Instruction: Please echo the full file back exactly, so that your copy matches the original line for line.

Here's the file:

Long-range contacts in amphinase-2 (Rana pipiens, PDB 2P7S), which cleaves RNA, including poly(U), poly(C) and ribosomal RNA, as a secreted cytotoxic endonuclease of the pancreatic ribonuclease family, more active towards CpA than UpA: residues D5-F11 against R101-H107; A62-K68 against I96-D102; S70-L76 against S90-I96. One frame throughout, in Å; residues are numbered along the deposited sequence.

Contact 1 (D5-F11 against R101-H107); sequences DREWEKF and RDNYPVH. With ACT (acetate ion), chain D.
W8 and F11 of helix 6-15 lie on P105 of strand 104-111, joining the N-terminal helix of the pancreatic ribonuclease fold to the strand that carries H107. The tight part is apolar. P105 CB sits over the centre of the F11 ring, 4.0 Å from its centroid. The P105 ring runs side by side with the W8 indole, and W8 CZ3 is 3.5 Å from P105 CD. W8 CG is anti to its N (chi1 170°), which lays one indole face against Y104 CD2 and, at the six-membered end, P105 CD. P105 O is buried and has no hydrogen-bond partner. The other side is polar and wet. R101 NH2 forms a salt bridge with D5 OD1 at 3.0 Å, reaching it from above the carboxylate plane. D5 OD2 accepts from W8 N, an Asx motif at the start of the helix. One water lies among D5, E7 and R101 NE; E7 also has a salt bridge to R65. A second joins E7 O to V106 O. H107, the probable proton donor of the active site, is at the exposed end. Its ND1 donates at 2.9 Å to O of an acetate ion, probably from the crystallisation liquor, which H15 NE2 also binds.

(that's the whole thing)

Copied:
Long-range contacts in amphinase-2 (Rana pipiens, PDB 2P7S), which cleaves RNA, including poly(U), poly(C) and ribosomal RNA, as a secreted cytotoxic endonuclease of the pancreatic ribonuclease family, more active towards CpA than UpA: residues D5-F11 against R101-H107; A62-K68 against I96-D102; S70-L76 against S90-I96. One frame throughout, in Å; residues are numbered along the deposited sequence.

Contact 1 (D5-F11 against R101-H107); sequences DREWEKF and RDNYPVH. With ACT (acetate ion), chain D.
W8 and F11 of helix 6-15 lie on P105 of strand 104-111, joining the N-terminal helix of the pancreatic ribonuclease fold to the strand that carries H107. The tight part is apolar. P105 CB sits over the centre of the F11 ring, 4.0 Å from its centroid. The P105 ring runs side by side with the W8 indole, and W8 CZ3 is 3.5 Å from P105 CD. W8 CG is anti to its N (chi1 170°), which lays one indole face against Y104 CD2 and, at the six-membered end, P105 CD. P105 O is buried and has no hydrogen-bond partner. The other side is polar and wet. R101 NH2 forms a salt bridge with D5 OD1 at 3.0 Å, reaching it from above the carboxylate plane. D5 OD2 accepts from W8 N, an Asx motif at the start of the helix. One water lies among D5, E7 and R101 NE; E7 also has a salt bridge to R65. A second joins E7 O to V106 O. H107, the probable proton donor of the active site, is at the exposed end. Its ND1 donates at 2.9 Å to O of an acetate ion, probably from the crystallisation liquor, which H15 NE2 also binds.